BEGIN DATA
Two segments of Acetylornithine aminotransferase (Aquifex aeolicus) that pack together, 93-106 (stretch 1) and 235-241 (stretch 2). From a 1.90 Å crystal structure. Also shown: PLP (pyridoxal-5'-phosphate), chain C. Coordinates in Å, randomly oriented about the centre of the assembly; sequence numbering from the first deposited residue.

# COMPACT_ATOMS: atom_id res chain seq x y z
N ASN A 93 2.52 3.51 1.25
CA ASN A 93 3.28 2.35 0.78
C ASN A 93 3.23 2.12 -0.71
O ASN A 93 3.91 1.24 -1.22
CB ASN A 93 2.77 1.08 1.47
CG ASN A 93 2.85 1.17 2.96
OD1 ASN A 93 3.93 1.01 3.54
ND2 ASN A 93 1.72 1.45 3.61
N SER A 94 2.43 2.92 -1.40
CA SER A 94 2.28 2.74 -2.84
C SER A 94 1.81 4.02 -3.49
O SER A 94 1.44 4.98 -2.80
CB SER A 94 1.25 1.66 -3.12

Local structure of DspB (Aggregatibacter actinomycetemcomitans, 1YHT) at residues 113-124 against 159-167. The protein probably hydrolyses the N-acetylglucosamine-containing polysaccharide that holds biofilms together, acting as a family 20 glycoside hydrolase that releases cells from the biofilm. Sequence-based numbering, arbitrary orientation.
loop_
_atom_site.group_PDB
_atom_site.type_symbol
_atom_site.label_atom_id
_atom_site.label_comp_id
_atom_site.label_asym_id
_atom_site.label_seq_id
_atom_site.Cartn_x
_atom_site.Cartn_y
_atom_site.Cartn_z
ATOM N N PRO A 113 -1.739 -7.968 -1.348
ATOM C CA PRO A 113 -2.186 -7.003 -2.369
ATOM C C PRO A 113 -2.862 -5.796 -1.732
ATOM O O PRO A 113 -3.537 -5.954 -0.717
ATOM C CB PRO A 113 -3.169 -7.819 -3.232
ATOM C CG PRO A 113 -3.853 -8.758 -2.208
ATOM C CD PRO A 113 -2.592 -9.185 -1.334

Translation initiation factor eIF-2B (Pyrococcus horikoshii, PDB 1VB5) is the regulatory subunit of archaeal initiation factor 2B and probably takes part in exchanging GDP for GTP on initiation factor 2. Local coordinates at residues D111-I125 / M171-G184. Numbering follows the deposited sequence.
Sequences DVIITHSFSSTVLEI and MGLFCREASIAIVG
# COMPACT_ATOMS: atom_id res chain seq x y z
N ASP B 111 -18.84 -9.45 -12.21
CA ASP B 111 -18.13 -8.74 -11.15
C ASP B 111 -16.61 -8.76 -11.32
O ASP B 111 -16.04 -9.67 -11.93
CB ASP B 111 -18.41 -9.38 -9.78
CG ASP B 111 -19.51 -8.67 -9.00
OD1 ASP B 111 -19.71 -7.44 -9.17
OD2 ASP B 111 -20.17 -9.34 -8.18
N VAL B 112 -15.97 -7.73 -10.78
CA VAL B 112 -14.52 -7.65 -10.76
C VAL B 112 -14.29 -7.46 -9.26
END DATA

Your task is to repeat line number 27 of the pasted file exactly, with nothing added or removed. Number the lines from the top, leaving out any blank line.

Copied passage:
ATOM N N PRO A 113 -1.739 -7.968 -1.348